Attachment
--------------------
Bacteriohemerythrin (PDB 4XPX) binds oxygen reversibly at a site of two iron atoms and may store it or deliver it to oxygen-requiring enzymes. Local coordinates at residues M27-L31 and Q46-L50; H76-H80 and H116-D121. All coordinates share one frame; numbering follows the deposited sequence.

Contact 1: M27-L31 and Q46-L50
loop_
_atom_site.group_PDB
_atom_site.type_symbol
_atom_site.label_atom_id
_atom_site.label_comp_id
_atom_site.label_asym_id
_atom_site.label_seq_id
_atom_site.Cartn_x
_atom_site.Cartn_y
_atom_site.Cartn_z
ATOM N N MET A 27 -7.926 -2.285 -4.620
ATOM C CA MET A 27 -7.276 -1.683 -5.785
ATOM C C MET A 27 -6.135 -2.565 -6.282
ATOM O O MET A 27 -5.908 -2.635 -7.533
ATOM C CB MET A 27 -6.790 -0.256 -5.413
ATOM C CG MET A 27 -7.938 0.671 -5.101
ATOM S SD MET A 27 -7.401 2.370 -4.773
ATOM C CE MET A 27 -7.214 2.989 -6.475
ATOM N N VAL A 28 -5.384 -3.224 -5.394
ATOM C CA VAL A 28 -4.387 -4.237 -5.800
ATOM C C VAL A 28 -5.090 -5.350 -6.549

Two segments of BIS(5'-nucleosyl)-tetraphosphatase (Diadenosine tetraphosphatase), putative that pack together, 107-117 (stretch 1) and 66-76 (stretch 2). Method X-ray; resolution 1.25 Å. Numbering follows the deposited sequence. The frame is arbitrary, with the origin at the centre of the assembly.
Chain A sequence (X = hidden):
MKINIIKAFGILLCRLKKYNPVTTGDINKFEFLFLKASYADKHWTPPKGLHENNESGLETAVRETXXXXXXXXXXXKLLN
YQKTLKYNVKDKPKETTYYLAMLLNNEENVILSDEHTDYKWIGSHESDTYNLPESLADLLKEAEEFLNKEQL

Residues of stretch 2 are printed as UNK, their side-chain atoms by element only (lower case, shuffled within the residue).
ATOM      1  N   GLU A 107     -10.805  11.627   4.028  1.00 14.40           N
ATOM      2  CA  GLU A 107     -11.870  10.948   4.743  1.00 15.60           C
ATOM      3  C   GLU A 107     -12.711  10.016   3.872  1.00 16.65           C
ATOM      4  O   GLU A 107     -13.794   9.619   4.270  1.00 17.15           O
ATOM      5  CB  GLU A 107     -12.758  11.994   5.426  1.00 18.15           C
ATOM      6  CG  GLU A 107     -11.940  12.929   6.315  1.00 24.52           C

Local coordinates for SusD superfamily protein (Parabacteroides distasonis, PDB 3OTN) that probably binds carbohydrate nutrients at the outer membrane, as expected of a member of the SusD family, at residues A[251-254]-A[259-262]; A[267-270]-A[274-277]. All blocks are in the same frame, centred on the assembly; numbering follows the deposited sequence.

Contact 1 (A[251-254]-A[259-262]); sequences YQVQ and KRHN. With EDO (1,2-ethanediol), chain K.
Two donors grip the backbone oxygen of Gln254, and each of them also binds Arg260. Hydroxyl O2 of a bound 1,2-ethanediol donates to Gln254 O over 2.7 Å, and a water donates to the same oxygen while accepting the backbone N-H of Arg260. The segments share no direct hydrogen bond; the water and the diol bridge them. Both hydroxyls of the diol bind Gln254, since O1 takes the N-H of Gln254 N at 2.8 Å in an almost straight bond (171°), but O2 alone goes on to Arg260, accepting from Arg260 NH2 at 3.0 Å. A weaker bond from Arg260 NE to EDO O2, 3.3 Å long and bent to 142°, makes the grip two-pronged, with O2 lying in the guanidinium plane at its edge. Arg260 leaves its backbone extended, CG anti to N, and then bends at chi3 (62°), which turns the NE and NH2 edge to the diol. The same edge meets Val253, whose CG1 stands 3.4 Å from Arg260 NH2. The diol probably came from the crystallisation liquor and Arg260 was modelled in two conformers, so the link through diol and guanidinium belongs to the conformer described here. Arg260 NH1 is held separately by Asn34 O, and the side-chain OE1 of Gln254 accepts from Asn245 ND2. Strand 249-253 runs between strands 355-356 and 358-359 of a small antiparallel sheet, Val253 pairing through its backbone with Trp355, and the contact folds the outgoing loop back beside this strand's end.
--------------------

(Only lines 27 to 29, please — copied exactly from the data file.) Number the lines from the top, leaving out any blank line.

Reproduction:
YQKTLKYNVKDKPKETTYYLAMLLNNEENVILSDEHTDYKWIGSHESDTYNLPESLADLLKEAEEFLNKEQL

Residues of stretch 2 are printed as UNK, their side-chain atoms by element only (lower case, shuffled within the residue).
ATOM      1  N   GLU A 107     -10.805  11.627   4.028  1.00 14.40           N